It’s been 19 years since the September 11th attacks. It is right and proper to look back to that date and commemorate the lives ended. Tiff, thankfully, did that this morning. I’d like to address some things I’ve learned over the intervening years. I’d also strongly encourage people to read the clarifications for each of my points.
Radical Christians aren’t as dangerous as radical Muslims when it comes to American terrorist actions. The refrain I heard from many sources shortly after the attacks was that religious extremists were the same, no matter what religion they were. Experience has demonstrated that to be functionally untrue. While we have had Christians and Muslims alike perform horrible acts of terrorism both before and after the 9/11 attacks, the Muslim attacks seem to be capable of much greater damage. Many Christian apologists will point to the doctrine as being responsible. I agree with that, but not in the way most would expect. I have seen that Christians are perfectly capable of committing terrible atrocities in the name of God… and I’m not talking about acts of centuries past. From planting bombs at black churches to the Oklahoma City bombing* to gunning down members of a Pittsburgh synagogue, there is a history of American Christian terrorist violence. The difference, I believe, is in the organizational capacity… radical Muslim groups seem to be more likely to be directed toward concerted attack efforts while radical Christian groups are not.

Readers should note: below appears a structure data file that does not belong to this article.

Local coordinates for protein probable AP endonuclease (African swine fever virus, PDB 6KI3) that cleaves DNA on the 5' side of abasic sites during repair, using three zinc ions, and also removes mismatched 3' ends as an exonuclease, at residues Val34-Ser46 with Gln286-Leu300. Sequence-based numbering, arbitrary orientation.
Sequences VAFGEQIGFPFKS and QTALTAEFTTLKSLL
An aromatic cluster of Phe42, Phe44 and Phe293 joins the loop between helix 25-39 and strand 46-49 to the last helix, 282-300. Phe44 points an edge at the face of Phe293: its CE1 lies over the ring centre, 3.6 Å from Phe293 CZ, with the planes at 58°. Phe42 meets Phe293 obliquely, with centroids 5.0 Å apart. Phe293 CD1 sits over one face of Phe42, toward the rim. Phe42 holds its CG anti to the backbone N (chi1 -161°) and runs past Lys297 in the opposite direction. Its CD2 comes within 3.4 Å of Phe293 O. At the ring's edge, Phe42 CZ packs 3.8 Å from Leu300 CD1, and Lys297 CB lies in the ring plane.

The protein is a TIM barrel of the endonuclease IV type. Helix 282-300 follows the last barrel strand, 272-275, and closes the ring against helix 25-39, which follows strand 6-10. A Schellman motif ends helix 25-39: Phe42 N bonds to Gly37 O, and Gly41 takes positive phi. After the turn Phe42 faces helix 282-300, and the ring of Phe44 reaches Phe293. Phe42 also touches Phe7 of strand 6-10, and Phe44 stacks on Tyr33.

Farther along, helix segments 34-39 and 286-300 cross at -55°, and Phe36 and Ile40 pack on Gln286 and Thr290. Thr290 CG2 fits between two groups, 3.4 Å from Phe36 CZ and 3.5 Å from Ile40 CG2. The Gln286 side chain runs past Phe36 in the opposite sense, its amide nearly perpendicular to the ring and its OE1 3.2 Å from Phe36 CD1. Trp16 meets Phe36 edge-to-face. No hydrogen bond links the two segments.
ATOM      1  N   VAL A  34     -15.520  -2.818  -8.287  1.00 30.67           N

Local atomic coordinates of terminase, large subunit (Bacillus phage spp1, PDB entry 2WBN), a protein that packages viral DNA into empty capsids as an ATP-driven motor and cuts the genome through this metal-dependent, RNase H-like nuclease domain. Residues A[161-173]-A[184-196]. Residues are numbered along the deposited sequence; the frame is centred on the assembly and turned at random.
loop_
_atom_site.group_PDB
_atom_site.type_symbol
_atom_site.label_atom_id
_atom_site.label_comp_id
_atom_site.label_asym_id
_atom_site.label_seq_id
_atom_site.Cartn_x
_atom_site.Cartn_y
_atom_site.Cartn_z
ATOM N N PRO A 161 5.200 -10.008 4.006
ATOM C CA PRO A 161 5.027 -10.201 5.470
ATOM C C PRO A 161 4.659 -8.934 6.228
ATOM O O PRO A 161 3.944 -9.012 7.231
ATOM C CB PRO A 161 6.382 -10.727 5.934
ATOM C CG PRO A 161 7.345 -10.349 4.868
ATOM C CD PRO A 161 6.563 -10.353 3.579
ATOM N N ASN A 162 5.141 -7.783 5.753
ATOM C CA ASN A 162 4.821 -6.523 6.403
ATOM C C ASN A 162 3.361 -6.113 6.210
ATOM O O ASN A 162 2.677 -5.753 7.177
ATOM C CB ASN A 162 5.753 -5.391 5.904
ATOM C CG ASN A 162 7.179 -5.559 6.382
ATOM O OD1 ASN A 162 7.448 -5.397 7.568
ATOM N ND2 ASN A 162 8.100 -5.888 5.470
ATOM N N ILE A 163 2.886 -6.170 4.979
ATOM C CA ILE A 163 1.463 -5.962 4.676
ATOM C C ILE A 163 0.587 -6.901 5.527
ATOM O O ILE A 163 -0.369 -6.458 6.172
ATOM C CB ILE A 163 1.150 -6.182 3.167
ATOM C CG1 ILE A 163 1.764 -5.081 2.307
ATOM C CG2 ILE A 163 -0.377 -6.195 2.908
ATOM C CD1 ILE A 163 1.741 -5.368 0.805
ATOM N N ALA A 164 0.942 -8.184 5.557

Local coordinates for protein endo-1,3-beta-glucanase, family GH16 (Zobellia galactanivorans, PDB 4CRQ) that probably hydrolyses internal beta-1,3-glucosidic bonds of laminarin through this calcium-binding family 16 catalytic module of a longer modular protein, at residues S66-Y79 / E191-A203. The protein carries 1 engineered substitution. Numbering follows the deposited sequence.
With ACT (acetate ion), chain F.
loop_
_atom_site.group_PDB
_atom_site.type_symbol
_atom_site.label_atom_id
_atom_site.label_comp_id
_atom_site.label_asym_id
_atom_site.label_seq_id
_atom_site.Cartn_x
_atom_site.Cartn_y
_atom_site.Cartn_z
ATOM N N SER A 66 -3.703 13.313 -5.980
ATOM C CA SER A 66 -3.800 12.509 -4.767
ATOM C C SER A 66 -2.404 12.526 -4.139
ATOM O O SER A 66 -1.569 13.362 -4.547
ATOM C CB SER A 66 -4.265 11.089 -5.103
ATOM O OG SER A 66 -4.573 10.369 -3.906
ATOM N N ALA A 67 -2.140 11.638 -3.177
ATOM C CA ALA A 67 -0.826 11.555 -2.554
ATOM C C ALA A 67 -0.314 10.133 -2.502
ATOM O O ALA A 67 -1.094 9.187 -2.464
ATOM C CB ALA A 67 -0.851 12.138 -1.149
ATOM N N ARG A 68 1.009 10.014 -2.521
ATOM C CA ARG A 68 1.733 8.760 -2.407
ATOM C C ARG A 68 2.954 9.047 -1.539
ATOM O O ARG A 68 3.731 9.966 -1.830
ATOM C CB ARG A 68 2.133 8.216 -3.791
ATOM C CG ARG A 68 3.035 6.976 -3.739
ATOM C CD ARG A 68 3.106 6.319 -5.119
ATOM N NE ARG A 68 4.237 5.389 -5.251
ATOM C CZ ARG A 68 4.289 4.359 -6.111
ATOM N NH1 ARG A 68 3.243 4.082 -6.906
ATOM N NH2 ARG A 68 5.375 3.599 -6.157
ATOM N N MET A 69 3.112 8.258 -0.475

Christians can be radicalized to a point where they’ll ignore widespread death and torturous abuses against not just foreign enemies but their own neighbors. The counterpoint to the issue above, I heard from many that Christians, because of the values of their religion, were disinclined toward violence and that the radicals were not merely outliers but such fringe elements that they would never gain popular support. This has been proven to be utterly untrue. Whether it is support for tearing apart families, fast-tracking the deportation of people suspected of having infectious diseases without screening or treatment, insisting that taking basic precautions against infecting others is a suppression of personal liberty, or responding to the killing of their neighbors by insisting that a self-styled and untrained “militia” teen was engaged in self-defense, it’s been shown to be false. Just as dragging an innocent man from a truck and smashing him on the head with a brick (also performed by someone who proclaimed himself a good Christian) was viewed as defensible because someone else had been beaten, the actions of members of a group regularly find themselves defended by others in that group. Christians seem to be, if anything, more vulnerable to this mindset, not less. This lesson is particularly noteworthy in the wake of governmental leaders empowering fringe organizations. If nationalist and supremacist groups continue to be encouraged, they absolutely hold the capability of organizing the massive strikes which have not, up through now, been possible… and that would quickly and conclusively negate point one, above.